In an interview, Boe remarks that the film was inspired by the French photographer Lathique, and that it's deliberately contrived so that viewers can get lost in a labyrinth. But there's a difference between ambiguity and confusion, and "Reconstruction" doesn't come close to suggesting how the dots connect. Fans of David Lynch's "Mulholland Drive" will feel right at home here, but film lovers wanting some hint of what it's all about will be left scratching their heads—which is too much to ask when the pace is so deliberate and the film takes itself too seriously in more than a few spots. And the promise of an interesting, multi-layered story, complete with ruminations about the relationship between script and acting, between conjecture and reality, isn't explored nearly as successfully as it was in "Adaptation."

That's too bad, because the performances seem wasted when the film works against itself. Some of the shining moments come when Boe is able to deftly use cinematic techniques to convey the emotional states of his characters. When, for example, Simone is left on the train while her boyfriend bolts, there's a red-screen shot of the train coursing through the tunnel at high speed, like blood pumping through a vein, and it clearly captures Simone's emotional state as she feels her relationship and her life suddenly lurch out of control. These are the moments that make "Reconstruction" enjoyable and worth reconstructing in your mind after the film's conclusion; the narrative elements, which range from the overly familiar to the inappropriately bizarre, can't be reconstructed in any satisfying way—even if you cared to do so.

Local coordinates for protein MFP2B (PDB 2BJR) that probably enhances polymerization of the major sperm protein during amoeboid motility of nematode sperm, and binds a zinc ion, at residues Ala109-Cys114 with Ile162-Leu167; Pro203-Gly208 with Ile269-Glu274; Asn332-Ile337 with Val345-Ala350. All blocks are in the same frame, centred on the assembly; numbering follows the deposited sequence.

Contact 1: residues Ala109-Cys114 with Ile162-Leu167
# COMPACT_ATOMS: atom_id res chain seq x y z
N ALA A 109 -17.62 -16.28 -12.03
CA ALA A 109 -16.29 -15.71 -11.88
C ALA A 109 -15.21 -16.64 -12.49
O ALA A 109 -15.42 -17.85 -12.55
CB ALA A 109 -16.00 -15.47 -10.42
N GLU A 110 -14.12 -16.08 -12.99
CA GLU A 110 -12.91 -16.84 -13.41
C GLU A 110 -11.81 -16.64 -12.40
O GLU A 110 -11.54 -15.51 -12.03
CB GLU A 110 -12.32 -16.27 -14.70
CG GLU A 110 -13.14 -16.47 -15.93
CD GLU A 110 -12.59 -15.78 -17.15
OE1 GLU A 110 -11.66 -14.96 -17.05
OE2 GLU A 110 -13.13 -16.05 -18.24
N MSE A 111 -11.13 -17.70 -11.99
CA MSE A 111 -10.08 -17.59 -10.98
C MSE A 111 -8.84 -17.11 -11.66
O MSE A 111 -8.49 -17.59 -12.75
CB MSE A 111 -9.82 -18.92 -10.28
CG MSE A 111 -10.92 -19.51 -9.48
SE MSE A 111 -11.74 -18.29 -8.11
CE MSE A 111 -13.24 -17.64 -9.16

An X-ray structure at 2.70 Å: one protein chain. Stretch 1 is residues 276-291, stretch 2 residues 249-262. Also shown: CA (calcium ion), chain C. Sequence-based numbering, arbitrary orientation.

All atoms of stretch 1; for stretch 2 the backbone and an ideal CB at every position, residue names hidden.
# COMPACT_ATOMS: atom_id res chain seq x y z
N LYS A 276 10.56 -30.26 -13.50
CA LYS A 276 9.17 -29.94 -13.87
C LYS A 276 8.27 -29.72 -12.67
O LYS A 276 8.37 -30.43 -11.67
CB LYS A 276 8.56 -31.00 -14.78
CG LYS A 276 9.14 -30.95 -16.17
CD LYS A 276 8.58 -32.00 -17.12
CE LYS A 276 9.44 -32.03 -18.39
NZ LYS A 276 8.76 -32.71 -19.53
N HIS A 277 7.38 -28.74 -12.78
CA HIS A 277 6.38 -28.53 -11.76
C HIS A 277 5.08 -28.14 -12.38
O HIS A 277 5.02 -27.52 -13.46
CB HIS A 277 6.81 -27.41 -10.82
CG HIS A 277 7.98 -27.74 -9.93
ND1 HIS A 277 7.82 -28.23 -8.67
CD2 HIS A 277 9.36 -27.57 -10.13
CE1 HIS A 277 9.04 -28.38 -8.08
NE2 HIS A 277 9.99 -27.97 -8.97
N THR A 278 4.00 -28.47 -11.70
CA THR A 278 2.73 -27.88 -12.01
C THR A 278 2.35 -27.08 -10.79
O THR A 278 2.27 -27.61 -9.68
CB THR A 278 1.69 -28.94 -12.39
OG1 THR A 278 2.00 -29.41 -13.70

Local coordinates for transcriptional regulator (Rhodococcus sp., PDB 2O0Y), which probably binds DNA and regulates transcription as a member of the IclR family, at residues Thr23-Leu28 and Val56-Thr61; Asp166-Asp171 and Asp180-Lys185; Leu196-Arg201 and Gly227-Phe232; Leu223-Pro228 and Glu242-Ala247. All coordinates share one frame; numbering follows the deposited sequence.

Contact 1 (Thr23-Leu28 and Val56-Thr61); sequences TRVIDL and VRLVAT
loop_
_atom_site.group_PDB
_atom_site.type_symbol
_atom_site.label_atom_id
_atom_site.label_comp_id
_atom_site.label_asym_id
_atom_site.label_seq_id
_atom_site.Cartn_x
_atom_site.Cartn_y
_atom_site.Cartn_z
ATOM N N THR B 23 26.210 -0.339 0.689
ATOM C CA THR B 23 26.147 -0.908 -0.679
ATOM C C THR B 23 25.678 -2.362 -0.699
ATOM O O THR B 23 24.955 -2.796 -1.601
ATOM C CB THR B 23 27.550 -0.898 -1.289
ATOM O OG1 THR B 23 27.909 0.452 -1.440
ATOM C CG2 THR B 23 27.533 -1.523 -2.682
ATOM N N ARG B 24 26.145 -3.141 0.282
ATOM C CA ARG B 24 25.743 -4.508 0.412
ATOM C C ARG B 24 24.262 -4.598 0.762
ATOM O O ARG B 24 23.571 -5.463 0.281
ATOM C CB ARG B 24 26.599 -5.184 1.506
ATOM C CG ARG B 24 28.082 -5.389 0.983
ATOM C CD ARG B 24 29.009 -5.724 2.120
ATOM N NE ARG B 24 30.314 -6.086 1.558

Video: "Reconstruction" is presented in anamorphic widescreen at what appears to be slightly larger than a 1.85:1 ratio. Because Boe does so many different things, it's tough to discuss "quality" when the popular notion of quality is clarity, sharpness, vividness, and a kind of hyperrealistic transfer of image to disc. Boe clearly does not subscribe to any such definitions. There are sections shot with colored lenses or dyed, sections that are deliberately grainy, and sections that are muted in color so much that they have the feel of black and white.

Audio: The audio is a clear and sharp Dolby Digital 5.1 or Dolby Digital Stereo 2.0 in Danish with English subtitles, though it was transferred at a lower volume than most DVDS these days.

Extras: In addition to the trailer, there are three separate on-camera, dual-image interviews with director Boe and his two stars. The split-screen image is an interesting way to go on these, with a profile shot and a straight shot so that the discussions seem, in some strange way, more three-dimensional. The emphasis is on "seems," because the interview remarks themselves are nothing all that extraordinary. Boe does say, rather interestingly, that Copenhagen, where the film was shot, "isn't a great city, but it's all we Danes have," and so he wanted to shoot of film with strong Copenhagen visuals.

Bottom Line: For an affair story, there's surprisingly little passion in "Reconstruction," with most of the emphasis placed on the look of the film and the intellectual exercise that shapes the premise. But even The New York Times crossword puzzle can be solved, which is not something that most viewers will be able to say about this film—one which isn't as provocative as it tries to be.


Film Value